Arbitration is no fun for either side, where the dirty laundry is aired and teams tell players why they don’t deserve the money they think they do. But it appears increasingly likely that Trouba’s July 20 date will come to fruition in what would be a first for the Winnipeg Jets and general manager Kevin Cheveldayoff since the team relocated to Winnipeg in 2011.

The Jets also have forward Adam Lowry (July 22), Brandon Tanev (July 25) and Marko Dano (July 30) with scheduled arbitration hearings. Last week, the Jets handed Vezina runner-up Connor Hellebuyck a six-year, $37 million contract, avoiding a potential arbitration hearing with him as well.

Looking at the comparables likely doesn’t favor Trouba and his current valuation of himself.

Take for instance Seth Jones of the Columbus Blue Jackets. He’s in the third year of a six-year deal that sees him pocketing $5.4 million per season.

Jones had 57 points last year, including a career-high 16 goals.

Trouba finished the season with three goals and 24 points and has eclipsed 30 just once (33) in his five-year career.

Colton Parayko also comes to mind.

The St. Louis Blues d-man signed a five-year, $27.5 million deal last summer after a 35-point season and put up the same total in 2017-18.

Another deal that can be used as a comparison is Roman Josi of the Nashville Predators. Josi signed a seven-year, $28 million deal prior to the 2013-14 season.

In the two years before signing the deal, Josi’s numbers were comparable to Trouba’s and Josi is now likely going to get a significant pay raise after hovering around the 50-point mark for the past four seasons.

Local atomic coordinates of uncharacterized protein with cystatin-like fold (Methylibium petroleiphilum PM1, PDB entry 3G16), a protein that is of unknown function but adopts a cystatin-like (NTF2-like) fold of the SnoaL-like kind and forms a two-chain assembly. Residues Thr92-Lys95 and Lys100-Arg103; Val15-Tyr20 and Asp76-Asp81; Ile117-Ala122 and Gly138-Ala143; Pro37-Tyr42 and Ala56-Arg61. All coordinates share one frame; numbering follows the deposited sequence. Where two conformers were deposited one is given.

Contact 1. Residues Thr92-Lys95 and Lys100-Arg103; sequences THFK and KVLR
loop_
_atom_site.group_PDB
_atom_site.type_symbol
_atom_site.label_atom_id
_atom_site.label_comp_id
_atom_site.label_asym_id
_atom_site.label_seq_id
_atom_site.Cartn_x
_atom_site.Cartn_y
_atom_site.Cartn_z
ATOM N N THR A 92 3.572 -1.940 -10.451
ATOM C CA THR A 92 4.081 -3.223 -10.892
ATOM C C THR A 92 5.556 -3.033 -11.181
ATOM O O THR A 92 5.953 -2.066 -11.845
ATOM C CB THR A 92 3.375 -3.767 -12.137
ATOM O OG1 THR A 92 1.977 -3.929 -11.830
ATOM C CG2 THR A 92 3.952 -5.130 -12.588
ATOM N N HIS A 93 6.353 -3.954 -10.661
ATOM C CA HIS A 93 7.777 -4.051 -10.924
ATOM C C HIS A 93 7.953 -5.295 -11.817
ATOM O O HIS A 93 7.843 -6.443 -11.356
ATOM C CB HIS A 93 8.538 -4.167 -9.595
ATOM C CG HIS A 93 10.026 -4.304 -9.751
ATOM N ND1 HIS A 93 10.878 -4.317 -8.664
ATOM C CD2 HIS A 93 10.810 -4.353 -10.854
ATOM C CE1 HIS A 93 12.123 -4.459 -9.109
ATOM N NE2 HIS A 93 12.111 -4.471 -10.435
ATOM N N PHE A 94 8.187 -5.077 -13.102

The end game, at least this season, likely results in a one-year deal in the neighborhood of $5 to $5.5 million for Trouba. The Jets have the option to give Trouba two years, but he would become an unrestricted free agent following the 2019-20 season, so a one-year deal makes sense for the Jets and will put both sides in the same scenario next season if a long-term deal isn’t hashed out before then.

Both sides have said they’d like to commit to one another long-term. The Jets would like to see Trouba’s production go up, and if he can hit the 45-50-point window this season, there’s a good chance there wouldn’t be a second arbitration case but rather a long-term deal to stick in Winnipeg.

Trouba has been given everything he wanted after initially wanting out of Winnipeg two years ago. He’s on a contender playing on one of the league’s best shutdown tandems and commanding big minutes every night.

If he wants to get paid like an elite defenseman, he needs to score like one and will have every opportunity to earn the raise next summer, assuming the Jets hand him a one-year deal after their arbitration hearing on Friday.


Scott Billeck is a writer for Pro Hockey Talk on NBC Sports. Drop him a line at phtblog@nbcsports.com or follow him on Twitter @scottbilleck